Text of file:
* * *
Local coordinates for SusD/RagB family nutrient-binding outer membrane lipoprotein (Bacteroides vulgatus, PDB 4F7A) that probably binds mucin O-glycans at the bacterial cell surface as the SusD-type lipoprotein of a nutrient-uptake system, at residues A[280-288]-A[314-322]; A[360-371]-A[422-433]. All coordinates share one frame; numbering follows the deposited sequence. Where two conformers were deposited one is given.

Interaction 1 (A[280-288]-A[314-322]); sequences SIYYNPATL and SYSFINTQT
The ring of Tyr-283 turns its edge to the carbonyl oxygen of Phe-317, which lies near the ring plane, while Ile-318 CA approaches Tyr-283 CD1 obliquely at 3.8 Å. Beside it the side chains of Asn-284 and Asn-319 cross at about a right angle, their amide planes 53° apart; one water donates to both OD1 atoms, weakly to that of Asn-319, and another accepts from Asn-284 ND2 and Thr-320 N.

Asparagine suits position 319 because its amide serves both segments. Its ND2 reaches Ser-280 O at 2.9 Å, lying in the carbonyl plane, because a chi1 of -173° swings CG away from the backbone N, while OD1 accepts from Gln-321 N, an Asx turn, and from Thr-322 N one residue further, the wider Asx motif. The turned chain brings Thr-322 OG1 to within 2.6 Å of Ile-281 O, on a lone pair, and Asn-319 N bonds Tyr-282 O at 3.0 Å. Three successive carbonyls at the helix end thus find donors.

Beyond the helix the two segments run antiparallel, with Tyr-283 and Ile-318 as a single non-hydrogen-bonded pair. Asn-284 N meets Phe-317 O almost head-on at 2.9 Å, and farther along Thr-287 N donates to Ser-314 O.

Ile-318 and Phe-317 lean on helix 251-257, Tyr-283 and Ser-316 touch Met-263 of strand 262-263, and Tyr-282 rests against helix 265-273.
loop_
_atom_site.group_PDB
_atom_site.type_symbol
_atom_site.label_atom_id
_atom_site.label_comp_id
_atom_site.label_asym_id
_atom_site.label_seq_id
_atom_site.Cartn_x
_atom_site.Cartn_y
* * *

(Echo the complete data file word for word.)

Local coordinates for SusD/RagB family nutrient-binding outer membrane lipoprotein (Bacteroides vulgatus, PDB 4F7A) that probably binds mucin O-glycans at the bacterial cell surface as the SusD-type lipoprotein of a nutrient-uptake system, at residues A[280-288]-A[314-322]; A[360-371]-A[422-433]. All coordinates share one frame; numbering follows the deposited sequence. Where two conformers were deposited one is given.

Interaction 1 (A[280-288]-A[314-322]); sequences SIYYNPATL and SYSFINTQT
The ring of Tyr-283 turns its edge to the carbonyl oxygen of Phe-317, which lies near the ring plane, while Ile-318 CA approaches Tyr-283 CD1 obliquely at 3.8 Å. Beside it the side chains of Asn-284 and Asn-319 cross at about a right angle, their amide planes 53° apart; one water donates to both OD1 atoms, weakly to that of Asn-319, and another accepts from Asn-284 ND2 and Thr-320 N.

Asparagine suits position 319 because its amide serves both segments. Its ND2 reaches Ser-280 O at 2.9 Å, lying in the carbonyl plane, because a chi1 of -173° swings CG away from the backbone N, while OD1 accepts from Gln-321 N, an Asx turn, and from Thr-322 N one residue further, the wider Asx motif. The turned chain brings Thr-322 OG1 to within 2.6 Å of Ile-281 O, on a lone pair, and Asn-319 N bonds Tyr-282 O at 3.0 Å. Three successive carbonyls at the helix end thus find donors.

Beyond the helix the two segments run antiparallel, with Tyr-283 and Ile-318 as a single non-hydrogen-bonded pair. Asn-284 N meets Phe-317 O almost head-on at 2.9 Å, and farther along Thr-287 N donates to Ser-314 O.

Ile-318 and Phe-317 lean on helix 251-257, Tyr-283 and Ser-316 touch Met-263 of strand 262-263, and Tyr-282 rests against helix 265-273.
loop_
_atom_site.group_PDB
_atom_site.type_symbol
_atom_site.label_atom_id
_atom_site.label_comp_id
_atom_site.label_asym_id
_atom_site.label_seq_id
_atom_site.Cartn_x
_atom_site.Cartn_y